but of course this isn't true
Originally Posted by skier31
John Mason tries to color his posts with various qualfiiers such as "in my opinion, in my view, in my own skiing and then he turns around and says stuff like, I would never want to ski like the PSIA people I see. I have read countless posts both here and on realskiers by John trying to convince everyone else that PMTS is the only way to learn to ski and everyone else is just fooling themselves. Who cares? John will deny this until the cows come home but if you read between the qualifiers in his posts, this is the meaning.
Arc is PSIA and he skis great. The PSIA NW Tech Team skis great. The former director of the Park City ski school skis great.
I'm really not about the labels but about the functional differences of applying different movements to skiing. I often wondered what defines what I don't like in some approaches to the skiing technique and I recently found some super examples that are posted as good, but to me look bad. So it's different strokes for different folks.
Bob's new site with his excellent diagrams make it clear to me what defines some of these differences in a clear objective way. With these diagrams the differences between what I personally like and define as skiing I'm striving to do, and what I don't like are clear. It comes down to the way and approach to how to handle the transition of the skis.
I wish snowdog was still around to see those graphics. He would then understand why he went in circles with Bob back in the day.
But others may like what they see there (the posts there confirm this) and have no problem with those skiing movements as outlined in the diagrams with matching examples in the video clips.
I think the only difference is many still don't see any objective difference even though it's night and day.
I go back to what John Clendenon told me who is not officially PMTS anymore, yet still has lots of common ideas, that to accomplish similtaneous edge change there are sequential motions involved. The turn John teaches for his bread and butter turn (happens to be what Eski teaches too) does not exist in any diagram on Bob's new site. That's 2 examples of an actual object ski movement pattern difference to what is still usually taught and practiced that have nothing to do with PMTS. Yet its an actual difference.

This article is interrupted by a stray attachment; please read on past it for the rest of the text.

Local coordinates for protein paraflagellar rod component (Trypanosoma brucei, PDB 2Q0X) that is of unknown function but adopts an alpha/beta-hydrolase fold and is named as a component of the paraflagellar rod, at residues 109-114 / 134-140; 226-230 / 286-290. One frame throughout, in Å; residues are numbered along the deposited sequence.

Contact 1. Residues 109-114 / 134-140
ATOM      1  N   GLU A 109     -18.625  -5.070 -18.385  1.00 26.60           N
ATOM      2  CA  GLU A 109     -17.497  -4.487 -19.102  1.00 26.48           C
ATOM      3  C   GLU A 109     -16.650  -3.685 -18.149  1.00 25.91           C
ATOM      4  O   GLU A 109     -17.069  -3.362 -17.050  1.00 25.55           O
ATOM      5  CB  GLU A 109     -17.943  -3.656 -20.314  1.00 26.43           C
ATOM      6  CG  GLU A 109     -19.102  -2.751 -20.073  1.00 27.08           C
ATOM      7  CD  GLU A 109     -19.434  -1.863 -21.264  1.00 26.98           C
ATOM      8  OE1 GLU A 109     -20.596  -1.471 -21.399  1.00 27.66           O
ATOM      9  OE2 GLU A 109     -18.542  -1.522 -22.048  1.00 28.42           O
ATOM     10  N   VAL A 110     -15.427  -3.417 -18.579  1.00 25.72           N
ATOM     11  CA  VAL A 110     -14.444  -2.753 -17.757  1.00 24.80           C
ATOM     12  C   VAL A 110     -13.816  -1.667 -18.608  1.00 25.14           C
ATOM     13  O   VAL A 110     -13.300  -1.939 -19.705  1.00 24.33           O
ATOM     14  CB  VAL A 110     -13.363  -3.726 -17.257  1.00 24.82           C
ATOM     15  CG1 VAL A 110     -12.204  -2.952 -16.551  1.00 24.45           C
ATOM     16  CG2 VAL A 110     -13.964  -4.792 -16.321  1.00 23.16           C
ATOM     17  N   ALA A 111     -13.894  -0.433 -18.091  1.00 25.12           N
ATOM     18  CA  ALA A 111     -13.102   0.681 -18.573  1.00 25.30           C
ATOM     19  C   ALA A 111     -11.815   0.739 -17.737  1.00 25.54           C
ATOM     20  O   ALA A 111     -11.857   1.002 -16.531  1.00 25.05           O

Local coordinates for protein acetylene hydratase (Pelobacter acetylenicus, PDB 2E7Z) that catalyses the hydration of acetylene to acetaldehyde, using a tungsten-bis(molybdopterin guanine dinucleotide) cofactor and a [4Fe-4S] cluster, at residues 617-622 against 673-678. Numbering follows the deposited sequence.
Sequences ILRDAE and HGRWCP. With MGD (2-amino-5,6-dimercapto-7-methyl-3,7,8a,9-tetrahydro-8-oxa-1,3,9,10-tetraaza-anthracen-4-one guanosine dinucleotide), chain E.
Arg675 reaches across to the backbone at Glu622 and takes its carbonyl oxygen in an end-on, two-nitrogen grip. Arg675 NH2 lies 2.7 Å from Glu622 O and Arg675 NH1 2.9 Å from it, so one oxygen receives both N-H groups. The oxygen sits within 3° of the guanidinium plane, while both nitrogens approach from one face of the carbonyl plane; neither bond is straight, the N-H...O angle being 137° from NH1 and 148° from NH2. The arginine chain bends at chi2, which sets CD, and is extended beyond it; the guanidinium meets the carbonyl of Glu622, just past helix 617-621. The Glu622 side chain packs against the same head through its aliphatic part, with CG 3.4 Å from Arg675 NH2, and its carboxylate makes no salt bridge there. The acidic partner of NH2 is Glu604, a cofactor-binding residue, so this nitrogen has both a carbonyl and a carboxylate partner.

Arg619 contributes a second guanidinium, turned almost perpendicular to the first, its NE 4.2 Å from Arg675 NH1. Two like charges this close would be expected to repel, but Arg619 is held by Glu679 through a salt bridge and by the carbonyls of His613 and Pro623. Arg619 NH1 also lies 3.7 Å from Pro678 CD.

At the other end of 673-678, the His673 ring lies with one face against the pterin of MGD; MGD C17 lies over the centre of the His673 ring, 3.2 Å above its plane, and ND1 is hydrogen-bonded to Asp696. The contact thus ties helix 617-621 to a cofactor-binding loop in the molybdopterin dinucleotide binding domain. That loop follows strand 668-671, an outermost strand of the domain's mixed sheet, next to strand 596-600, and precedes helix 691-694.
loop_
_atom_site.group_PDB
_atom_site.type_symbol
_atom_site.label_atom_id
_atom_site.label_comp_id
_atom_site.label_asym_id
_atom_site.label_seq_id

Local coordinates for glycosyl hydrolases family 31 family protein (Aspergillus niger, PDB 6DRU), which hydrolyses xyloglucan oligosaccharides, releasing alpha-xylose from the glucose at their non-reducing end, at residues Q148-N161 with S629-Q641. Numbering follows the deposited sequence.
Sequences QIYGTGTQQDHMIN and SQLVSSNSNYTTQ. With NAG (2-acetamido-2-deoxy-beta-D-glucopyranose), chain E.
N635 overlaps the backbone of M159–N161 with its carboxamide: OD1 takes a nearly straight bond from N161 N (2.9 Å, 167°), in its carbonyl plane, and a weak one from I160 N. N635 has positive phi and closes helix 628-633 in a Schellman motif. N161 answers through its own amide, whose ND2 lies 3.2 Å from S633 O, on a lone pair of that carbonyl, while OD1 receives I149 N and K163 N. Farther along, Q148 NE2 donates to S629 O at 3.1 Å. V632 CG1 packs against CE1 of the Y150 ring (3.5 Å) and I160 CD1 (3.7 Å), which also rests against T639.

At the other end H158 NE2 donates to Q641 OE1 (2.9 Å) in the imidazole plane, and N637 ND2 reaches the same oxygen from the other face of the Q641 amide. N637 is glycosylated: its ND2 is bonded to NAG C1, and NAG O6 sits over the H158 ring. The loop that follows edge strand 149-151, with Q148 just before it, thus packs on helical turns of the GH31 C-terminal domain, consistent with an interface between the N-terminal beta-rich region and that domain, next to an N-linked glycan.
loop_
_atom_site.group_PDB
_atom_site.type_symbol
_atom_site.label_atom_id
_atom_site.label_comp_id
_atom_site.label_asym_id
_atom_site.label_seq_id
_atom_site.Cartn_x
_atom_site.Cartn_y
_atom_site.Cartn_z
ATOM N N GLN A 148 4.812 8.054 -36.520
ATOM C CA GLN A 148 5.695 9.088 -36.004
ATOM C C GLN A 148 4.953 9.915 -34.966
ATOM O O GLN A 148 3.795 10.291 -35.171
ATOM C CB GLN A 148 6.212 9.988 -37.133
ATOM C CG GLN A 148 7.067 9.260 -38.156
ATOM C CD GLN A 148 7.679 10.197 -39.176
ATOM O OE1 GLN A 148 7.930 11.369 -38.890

I think it might be most helpful (except maybe BB views his drawings as proprietary) to do that style drawing illustrating the types of turns that Eski, John Clendenon, and HH are teaching and that Lito used to teach. The use of pressure, steering, and tipping are all quite different in objective ways.
Take a look at Bob's new web site and look at his diagrams for open parallel and dynamic parallal and see if they define the way you ski. If it does, then you may not have ever skied a single turn like those 3(4) instructors teach.
As i recently posted over at realskiers, there are no movements in PMTS that are unique to PMTS. There never have been. Are they common movements in skiing or in most instuction? No, not from what I've seen. But they are not unique. Herman Maier could be a poster child for what PMTS teaches as a weighted release. This movement pattern is for anyone that wants to do it. It's certainly not proprietary. What's nice about PMTS is that it offers tools and resources in a logical fashion to actually learn a turn like that. (not that I'll ever be able to approach that level)
So, yes, of course I'm denying that. I've never thought it. (And about 1/3 of my instruction has been from non-pmts sources too. Most of it very compatible with PMTS. Just not much any of it was compatible in any way with what I see on Bob's new site.)
It is an interesting thought. What if any portion of PMTS is protected by copyright or by a trade secret? Since the movements are not proprietary they can't be protected. Are the descriptions used in some of the materials proprietary? Good question. I know that some authors that have liberally used PMTS material just had to give a source credit and then they copied with abandon. Eski is an example of this. The back of their book is the PMTS instructor manual drill guide verbatim. I doubt they had to pay HH for any of that.
Certainly the movement patterns now being taught by pierre, eski, John Clendenon, HH and anyone else - the patterns that are not illustrated in Bob's new web site, are going to be influencing more of the instruction community as people discover that way of skiing. Thats a great thing! The sad thing is if PSIA want's to go that direction yet somehow feels it can't because of HH's and their perceived feud. If it's a superior movement pattern or way to make the skis transition, then teach it. No biggie. No ones going to get sued. (or the suit wouldn't get anywhere) HH can't sue the racing community and that's where all his knowledge ultimatly came from anyway. He just came up with effective ways to teach these movement patterns in the earliest stages of skiing.